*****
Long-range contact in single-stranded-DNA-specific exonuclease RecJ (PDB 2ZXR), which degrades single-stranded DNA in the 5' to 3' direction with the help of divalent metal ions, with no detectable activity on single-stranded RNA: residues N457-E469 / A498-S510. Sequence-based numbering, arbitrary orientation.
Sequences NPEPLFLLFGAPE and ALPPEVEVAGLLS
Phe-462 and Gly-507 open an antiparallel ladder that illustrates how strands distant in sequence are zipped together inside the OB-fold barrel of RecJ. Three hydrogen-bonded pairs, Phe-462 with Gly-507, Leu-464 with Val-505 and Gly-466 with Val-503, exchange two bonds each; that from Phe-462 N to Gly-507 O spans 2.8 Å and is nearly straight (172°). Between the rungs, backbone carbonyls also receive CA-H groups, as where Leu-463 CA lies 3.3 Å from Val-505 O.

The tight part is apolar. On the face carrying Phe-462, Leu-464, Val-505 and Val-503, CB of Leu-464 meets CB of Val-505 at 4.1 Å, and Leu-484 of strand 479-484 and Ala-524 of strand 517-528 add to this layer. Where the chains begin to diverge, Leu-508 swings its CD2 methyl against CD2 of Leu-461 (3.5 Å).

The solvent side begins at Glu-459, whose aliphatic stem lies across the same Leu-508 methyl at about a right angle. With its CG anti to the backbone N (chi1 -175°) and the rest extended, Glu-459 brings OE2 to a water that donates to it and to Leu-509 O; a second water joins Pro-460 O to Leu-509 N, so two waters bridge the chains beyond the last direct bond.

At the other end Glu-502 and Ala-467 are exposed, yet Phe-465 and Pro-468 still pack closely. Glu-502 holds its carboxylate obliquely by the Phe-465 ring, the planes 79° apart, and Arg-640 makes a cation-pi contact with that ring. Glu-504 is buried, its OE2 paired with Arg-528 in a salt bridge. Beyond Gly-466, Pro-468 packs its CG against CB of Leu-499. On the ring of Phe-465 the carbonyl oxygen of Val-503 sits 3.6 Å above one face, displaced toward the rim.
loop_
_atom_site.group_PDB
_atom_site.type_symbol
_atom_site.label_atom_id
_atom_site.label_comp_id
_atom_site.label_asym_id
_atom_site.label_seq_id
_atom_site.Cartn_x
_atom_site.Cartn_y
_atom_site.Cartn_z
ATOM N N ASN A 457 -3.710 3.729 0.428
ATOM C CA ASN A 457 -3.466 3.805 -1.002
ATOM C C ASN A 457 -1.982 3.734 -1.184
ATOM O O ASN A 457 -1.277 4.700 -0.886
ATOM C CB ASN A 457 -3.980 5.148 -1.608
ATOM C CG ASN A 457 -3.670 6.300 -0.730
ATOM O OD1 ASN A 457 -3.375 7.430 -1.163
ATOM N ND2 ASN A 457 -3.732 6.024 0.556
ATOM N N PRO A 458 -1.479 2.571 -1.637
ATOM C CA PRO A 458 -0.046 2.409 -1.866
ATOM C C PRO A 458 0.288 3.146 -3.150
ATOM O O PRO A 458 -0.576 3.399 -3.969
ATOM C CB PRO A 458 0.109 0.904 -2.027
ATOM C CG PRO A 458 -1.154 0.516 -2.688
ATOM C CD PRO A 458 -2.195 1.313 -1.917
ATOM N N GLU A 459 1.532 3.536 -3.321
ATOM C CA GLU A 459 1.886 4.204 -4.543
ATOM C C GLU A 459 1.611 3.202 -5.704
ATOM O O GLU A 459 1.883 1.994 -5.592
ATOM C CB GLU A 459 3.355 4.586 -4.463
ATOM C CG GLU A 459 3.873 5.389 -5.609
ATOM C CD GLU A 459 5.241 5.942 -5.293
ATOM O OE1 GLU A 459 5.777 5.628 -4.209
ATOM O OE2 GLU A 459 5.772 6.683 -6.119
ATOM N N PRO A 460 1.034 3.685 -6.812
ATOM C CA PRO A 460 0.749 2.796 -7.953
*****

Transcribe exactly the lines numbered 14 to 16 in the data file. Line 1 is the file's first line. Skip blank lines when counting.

_atom_site.Cartn_x
_atom_site.Cartn_y
_atom_site.Cartn_z